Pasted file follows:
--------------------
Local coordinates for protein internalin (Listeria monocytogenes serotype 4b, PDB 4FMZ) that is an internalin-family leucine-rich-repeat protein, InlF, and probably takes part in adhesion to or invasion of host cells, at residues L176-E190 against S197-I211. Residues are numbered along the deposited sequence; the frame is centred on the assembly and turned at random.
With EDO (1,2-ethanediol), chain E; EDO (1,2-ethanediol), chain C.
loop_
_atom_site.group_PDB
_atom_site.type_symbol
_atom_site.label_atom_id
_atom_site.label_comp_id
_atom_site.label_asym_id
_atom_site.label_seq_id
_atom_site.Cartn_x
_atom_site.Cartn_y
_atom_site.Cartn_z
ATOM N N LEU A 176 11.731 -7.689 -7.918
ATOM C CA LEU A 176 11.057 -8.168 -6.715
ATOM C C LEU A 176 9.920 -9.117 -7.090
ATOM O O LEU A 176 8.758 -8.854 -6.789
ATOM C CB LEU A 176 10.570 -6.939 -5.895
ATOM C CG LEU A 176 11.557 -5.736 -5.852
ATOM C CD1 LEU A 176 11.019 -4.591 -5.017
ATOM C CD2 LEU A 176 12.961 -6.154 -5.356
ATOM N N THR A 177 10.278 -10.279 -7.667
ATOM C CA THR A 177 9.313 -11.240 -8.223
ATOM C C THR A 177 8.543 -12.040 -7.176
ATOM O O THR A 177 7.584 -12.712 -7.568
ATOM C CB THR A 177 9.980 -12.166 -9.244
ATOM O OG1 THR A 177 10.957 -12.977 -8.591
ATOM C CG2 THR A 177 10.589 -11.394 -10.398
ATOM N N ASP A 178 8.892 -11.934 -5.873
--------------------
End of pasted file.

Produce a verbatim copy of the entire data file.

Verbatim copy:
Local coordinates for protein internalin (Listeria monocytogenes serotype 4b, PDB 4FMZ) that is an internalin-family leucine-rich-repeat protein, InlF, and probably takes part in adhesion to or invasion of host cells, at residues L176-E190 against S197-I211. Residues are numbered along the deposited sequence; the frame is centred on the assembly and turned at random.
With EDO (1,2-ethanediol), chain E; EDO (1,2-ethanediol), chain C.
loop_
_atom_site.group_PDB
_atom_site.type_symbol
_atom_site.label_atom_id
_atom_site.label_comp_id
_atom_site.label_asym_id
_atom_site.label_seq_id
_atom_site.Cartn_x
_atom_site.Cartn_y
_atom_site.Cartn_z
ATOM N N LEU A 176 11.731 -7.689 -7.918
ATOM C CA LEU A 176 11.057 -8.168 -6.715
ATOM C C LEU A 176 9.920 -9.117 -7.090
ATOM O O LEU A 176 8.758 -8.854 -6.789
ATOM C CB LEU A 176 10.570 -6.939 -5.895
ATOM C CG LEU A 176 11.557 -5.736 -5.852
ATOM C CD1 LEU A 176 11.019 -4.591 -5.017
ATOM C CD2 LEU A 176 12.961 -6.154 -5.356
ATOM N N THR A 177 10.278 -10.279 -7.667
ATOM C CA THR A 177 9.313 -11.240 -8.223
ATOM C C THR A 177 8.543 -12.040 -7.176
ATOM O O THR A 177 7.584 -12.712 -7.568
ATOM C CB THR A 177 9.980 -12.166 -9.244
ATOM O OG1 THR A 177 10.957 -12.977 -8.591
ATOM C CG2 THR A 177 10.589 -11.394 -10.398
ATOM N N ASP A 178 8.892 -11.934 -5.873